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Research Article
 

Fume Silica Base Grease



Hayder A. Abul Bari, Rana Thabet Abid and Abdul Halim A. Mohammad
 
ABSTRACT

In the present investigation, the effect of base oil viscosity and fume silica concentration on properties of formulated greases has been investigated. Mixture of greases is formulated using poly-methylsiloxane (with viscosity 500, 1000 and 2000 cS at 25°C) as base oil and thickened with 5-13% wt. fume silica. The results of testing have been done on formulated grease (penetration test, oil separation test, drop point test, corrosive substance, stability of the consistency at high temperature test) show that the increase in the fume silica concentration at same base oil viscosity increases the consistency of formulated grease, while the oil separation rapidly decreases by increasing the fume silica concentration at same oil viscosity. After 10% wt. addition of fume silica, oil separation becomes approximately unchanged. The result of the study of the effect of the base oil viscosity on the oil separation and consistency of formulated grease using 10% addition of fume silica shows that oil separation decreases and consistency increase with viscosity. No drop point of formulated greases was discovered (340°C+) and this means that the structure of formulated grease remains stable.

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  How to cite this article:

Hayder A. Abul Bari, Rana Thabet Abid and Abdul Halim A. Mohammad, 2008. Fume Silica Base Grease. Journal of Applied Sciences, 8: 687-691.

DOI: 10.3923/jas.2008.687.691

URL: https://scialert.net/abstract/?doi=jas.2008.687.691

INTRODUCTION

The basic definition of Lubricating grease as mentioned by Jolicoeur (1992) is a semisolid product resulting from the fine dispersion of a thickening agent in lubricating oil. Grease consists of two basic structural components: A thickening agent and liquid or base fluid, in which that thickening agent is dispersed. Many types and combination of thickener and base fluids, along with supplemental structure modifiers and performance additives, give final grease formulation their specialty (Lubrizol Corporation, 2000).

The use of liquid lubricant generally requires sealing of bearing against loss of lubricants. This sealing problem can often be simplified if lubricants are employed which resist the deforming effect of gravity. Such solidified lubricants are usually called grease and are mostly composed of lubricating oil, which would normally have been employed, together with a gelling agent, which lends stiffness to the mixture.

The essential property which grease must possess is the ability to form a film between surfaces so that surface-to-surface contact is prevented. This film may be quite thick, where grease is being used as an anti-friction bearing (Grandou and Masson, 1996).

During the past time, several investigators did their work on improving and studying the properties of the greases used in lubrication in the industry (Adhvaryu et al., 2005) discussed the preparation of lithium soap-based soy greases using different fatty acids and the determination of crystallite structure of soap using Transmission Electron Microscopy (TEM). Lithium soaps with palmitic, stearic, oleic and linoleic acids were synthesized and mixed with Soybean Oil (SBO) and additives to obtain different grease compositions. His TEM measurements have revealed that the soap crystallite structure impact grease consistency. Soap fiber length and their cross-linking mechanism in the matrix control grease consistency (National Lubricating Grease Institute (NLGI) hardness, ASTM D-217 method). He showed that Lithium stearate-based soy grease has a relatively more compact fiber structure than Li palmitate. Linoleic acid with two sites of C-C in saturation in the chain has a much thinner and more compact fiber network than oleic acid (C18). The presence of additive in grease produces soap with looser network and larger fiber structure than similar grease containing no additive.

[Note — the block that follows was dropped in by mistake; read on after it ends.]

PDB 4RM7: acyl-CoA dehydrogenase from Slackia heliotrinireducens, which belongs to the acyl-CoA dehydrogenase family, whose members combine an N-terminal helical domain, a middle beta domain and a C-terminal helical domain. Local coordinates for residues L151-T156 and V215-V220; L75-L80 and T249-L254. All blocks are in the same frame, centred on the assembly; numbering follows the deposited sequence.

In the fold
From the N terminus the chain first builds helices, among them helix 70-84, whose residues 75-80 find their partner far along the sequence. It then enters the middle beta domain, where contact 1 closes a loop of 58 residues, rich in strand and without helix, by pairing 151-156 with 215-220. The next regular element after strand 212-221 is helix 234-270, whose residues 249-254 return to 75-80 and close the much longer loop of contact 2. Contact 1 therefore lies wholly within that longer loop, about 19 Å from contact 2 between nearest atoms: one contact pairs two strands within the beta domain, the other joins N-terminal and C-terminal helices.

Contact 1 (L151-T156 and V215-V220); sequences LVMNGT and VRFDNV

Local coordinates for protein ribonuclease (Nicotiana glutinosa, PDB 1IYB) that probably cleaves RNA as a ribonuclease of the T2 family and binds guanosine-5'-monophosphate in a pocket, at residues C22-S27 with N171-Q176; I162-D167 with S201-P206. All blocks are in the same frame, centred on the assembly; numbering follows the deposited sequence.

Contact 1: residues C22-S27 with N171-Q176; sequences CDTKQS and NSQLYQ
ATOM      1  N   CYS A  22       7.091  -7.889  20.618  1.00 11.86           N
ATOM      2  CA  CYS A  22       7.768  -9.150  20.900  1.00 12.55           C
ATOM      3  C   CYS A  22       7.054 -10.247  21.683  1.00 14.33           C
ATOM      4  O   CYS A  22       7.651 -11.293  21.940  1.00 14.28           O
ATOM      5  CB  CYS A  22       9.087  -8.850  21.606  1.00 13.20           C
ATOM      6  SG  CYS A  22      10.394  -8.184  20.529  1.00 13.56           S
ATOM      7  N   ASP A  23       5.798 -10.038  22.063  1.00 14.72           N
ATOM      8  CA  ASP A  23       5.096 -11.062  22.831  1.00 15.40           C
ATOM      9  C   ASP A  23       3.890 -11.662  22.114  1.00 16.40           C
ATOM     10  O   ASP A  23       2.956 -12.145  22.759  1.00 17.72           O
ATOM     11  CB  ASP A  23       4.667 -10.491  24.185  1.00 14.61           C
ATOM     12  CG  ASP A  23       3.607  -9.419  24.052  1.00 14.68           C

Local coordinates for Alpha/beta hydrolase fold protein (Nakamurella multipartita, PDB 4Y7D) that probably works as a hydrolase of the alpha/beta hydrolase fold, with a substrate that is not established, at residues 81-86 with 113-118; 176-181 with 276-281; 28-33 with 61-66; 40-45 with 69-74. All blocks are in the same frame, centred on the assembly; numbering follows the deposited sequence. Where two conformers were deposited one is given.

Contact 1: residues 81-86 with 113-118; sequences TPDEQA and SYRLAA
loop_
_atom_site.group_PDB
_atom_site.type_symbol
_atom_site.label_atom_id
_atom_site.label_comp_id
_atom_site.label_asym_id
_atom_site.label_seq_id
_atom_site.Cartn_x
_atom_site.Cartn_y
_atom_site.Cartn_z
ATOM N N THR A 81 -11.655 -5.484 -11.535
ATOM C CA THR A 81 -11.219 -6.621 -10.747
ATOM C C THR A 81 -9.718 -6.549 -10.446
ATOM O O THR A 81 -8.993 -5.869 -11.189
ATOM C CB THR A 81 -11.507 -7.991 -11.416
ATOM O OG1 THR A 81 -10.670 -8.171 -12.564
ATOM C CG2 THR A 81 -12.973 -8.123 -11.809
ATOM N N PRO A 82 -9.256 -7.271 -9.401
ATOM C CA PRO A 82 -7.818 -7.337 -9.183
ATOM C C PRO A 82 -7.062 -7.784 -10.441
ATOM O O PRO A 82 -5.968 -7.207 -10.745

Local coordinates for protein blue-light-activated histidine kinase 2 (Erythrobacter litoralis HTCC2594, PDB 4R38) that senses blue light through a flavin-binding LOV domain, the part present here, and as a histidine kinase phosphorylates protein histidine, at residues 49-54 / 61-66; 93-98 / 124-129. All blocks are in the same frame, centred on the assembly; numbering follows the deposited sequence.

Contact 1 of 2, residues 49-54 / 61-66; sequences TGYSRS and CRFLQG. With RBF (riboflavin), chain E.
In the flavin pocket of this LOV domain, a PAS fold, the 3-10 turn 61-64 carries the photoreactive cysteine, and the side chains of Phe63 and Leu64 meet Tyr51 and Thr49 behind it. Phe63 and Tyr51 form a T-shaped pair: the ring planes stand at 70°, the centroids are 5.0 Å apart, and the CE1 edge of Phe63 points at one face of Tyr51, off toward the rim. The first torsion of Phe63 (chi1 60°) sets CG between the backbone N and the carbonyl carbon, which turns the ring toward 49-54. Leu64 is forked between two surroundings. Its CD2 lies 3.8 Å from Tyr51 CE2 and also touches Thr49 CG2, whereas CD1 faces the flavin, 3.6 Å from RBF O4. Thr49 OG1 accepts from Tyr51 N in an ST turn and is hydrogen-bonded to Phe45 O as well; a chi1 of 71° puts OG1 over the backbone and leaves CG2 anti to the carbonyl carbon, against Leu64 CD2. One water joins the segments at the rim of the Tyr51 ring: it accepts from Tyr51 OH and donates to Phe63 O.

Franco et al. (2005) evaluated the manufacture of lubricating greases through the mixing rheometry technique, by studying the effect of some processing variables such as rotation speed, intensity and duration of the homogenization treatment and thermal profile applied, in terms of the power-draw characterization and rheological behavior of the final product. With this aim, their lithium lubricating greases were prepared by inducing the saponification reaction between 12-hydroxystearic acid and hydrated lithium hydroxide within a naphtenic lubricating oil medium in an open vessel. The saponification reaction occurred until neutralization by stirring with a controlled-rotational speed mixing rheometer using an anchor impeller. Different rotational speeds were selected. Finally, a highly intensive homogenization treatment was applied using a rotor-stator turbine in order to reduce crystal sizes. Different homogenization treatments and cooling profiles were applied on the incipient greases.

The American air force desired a lubricating grease to operate for several hundred hours at 204-232°C and yet be suitable for use at temperatures as close as possible to -53°C. Lubricating greases were therefore made, using silicon oil with a flash point of 316°C and pour point of -46°C. When operated in bearing at 232°C, a product containing 10% of silica as a thickener failed in 13 h and this is the applications of silica thickened greases have been used in aircraft.

Number of investigators has made claims for the use of silica and other materials for thickening lubricating fluids. Fume silica act as a thickening agent in a liquid lubricant and form grease depends on its ability to remain suspended and to exert inter-particle forces, which will keep the system in relative equilibrium. The nature of these forces depends in turn on the type of thickening agent-employed.